The Wall Street Journal: The Special Vilification of Female Leaders



Thirty-five years ago this Sunday, Margaret Thatcher became the first woman to be elected British prime minister. She wasn’t the first woman to be at the head of what had often been “Her Majesty’s Government,” of course, but only Thatcher had fought her way to parliamentary power via a general election. Standing on the steps of 10 Downing Street, she acknowledged the sexual and political revolution that had taken place. To her naysayers, Thatcher offered the famous prayer of St. Francis of Assisi: “Where there is discord, may we bring harmony…where there is doubt, may we bring faith.”

During her 11 years in office, Thatcher repaid her Tory supporters’ faith, eradicating any last doubts that a woman could govern as well as a man. But her wish to bring harmony was in vain. Judging by the names she was called, Thatcher attracted a unique hatred among some Britons that was hard to separate from the fact she was a woman. After Thatcher’s death in 2013, a vociferous minority campaigned to propel the song “Ding Dong! The Witch Is Dead” to the top of the official U.K. singles chart. It stopped at No. 2.

The special vilification reserved for female leaders has a long history. The earliest cast-iron record of a woman who ruled in her own right is that of Queen Hatshepsut of Egypt (about 1508-1458 B.C.). Although Hatshepsut began her reign as the regent for her young stepson and nephew, Thutmose III, she went further and claimed the throne for herself as pharaoh. Since ancient Egypt had no word or imagery for a female pharaoh, Hatshepsut often depicted herself as a traditional king, complete with false beard, kilt and headdress.

Hatshepsut’s reign was markedly successful. Egypt’s already wealthy economy grew further due to her focus on trade. But after her death, Hatshepsut’s reputation was rather literally consigned to the dust heap. Thutmose III obliterated most physical evidence of her rule. Egypt’s most successful queen was reduced to a series of elusive fragments until 1822, when scholars were able to decode hieroglyphics about her at Deir el-Bahri, near the Egyptian city of Luxor.

In the eighth century A.D., Empress Wu Zetian, China’s first and only woman ruler, underwent similar treatment. During her 15-year Tang Dynasty reign, Wu restructured the taxation system, cut military spending and upended the class system—which operated within a bloated government bureaucracy—by introducing a meritocratic system for the civil service that remained in place until the 20th century.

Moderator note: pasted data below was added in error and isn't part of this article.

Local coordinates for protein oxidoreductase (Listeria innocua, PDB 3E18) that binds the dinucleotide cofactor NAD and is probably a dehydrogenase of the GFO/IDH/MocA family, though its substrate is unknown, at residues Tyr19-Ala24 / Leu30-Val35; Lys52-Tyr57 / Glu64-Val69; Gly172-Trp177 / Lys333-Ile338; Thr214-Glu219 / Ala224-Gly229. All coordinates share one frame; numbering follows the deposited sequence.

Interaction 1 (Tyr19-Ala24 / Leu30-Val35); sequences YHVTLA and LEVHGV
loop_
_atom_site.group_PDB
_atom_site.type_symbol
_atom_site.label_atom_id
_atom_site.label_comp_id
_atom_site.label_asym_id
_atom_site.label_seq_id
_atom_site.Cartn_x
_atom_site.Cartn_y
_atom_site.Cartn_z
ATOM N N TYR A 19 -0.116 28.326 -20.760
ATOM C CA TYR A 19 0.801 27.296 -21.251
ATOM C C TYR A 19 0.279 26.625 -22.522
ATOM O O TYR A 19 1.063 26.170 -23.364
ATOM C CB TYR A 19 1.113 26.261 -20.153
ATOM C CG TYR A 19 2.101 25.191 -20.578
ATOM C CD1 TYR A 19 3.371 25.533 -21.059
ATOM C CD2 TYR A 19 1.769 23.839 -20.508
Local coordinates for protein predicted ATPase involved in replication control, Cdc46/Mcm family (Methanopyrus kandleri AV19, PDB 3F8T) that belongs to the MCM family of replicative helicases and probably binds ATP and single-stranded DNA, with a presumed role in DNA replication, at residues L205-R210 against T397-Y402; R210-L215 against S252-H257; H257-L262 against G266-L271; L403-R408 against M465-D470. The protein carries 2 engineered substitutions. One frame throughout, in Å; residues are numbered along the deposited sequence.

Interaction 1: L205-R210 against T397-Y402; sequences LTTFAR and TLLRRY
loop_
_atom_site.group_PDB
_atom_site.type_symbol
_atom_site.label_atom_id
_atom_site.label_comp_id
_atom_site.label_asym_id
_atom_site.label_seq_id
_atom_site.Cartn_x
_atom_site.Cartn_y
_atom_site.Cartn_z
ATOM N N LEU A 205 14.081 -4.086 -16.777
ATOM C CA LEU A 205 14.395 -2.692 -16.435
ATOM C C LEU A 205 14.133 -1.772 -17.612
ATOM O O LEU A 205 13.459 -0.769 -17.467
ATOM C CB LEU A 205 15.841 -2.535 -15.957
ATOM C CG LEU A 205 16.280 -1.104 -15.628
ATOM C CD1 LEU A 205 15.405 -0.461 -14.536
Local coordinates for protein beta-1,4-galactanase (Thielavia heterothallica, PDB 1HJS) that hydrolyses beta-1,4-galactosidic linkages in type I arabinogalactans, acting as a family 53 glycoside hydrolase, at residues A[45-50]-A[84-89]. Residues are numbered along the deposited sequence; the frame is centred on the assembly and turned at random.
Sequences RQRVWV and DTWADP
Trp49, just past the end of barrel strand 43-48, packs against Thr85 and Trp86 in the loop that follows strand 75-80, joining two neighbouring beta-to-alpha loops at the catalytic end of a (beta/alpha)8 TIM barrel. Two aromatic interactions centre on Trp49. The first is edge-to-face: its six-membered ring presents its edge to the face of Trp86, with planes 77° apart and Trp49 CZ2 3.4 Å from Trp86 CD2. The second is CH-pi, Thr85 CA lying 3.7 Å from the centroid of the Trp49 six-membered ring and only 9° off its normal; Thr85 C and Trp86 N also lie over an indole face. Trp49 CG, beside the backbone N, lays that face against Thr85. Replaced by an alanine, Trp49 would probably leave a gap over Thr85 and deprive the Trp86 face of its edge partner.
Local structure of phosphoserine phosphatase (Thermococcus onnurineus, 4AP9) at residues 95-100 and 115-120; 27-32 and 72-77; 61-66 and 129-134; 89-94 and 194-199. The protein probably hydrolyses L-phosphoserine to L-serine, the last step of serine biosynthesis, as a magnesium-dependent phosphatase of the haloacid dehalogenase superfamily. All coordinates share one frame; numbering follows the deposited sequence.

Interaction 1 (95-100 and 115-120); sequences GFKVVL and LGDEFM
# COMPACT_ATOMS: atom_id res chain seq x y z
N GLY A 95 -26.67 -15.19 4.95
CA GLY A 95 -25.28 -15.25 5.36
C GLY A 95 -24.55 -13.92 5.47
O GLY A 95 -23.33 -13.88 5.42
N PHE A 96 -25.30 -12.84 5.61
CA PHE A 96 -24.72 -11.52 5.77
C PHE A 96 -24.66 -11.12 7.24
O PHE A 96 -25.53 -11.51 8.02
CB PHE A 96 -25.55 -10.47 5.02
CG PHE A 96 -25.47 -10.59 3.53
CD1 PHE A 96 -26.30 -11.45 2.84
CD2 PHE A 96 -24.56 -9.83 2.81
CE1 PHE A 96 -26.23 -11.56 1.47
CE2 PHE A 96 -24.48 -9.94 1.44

But if the official historians of Wu’s reign are to be believed, it is a wonder she had any time for actual governing. In addition to being supposedly vengeful and insatiably lustful, Wu also allegedly murdered her own son, killed her sister, butchered her brothers, poisoned her mother, mutilated and drowned a former empress in a cesspit, and assassinated her husband, Emperor Gaozong. In total, she is accused of having wiped out 12 collateral branches of the Tang clan.

In a curious echo of Queen Hatshepsut’s fate, the next Chinese emperor ordered the stele (the traditional stone memorial) of Empress Wu to remain uncarved—a blatant act of desecration in ancestor-revering ancient China. Some 1,400 years later, the first statue erected to Thatcher was decapitated in 2002, showing that some habits die hard.

But there is hope for women leaders who break the mold. Hatshepsut and Wu are no longer held in a special category of female villainy. As for Thatcher: Back in 1985, Oxford declined to award her an honorary degree—the first such snub against an “Oxford-educated prime minister since the war,” the BBC noted. But this year, the university and Thatcher’s old college there, Somerville, proudly established the Margaret Thatcher Scholarship Trust for students who have succeeded “against the odds.”

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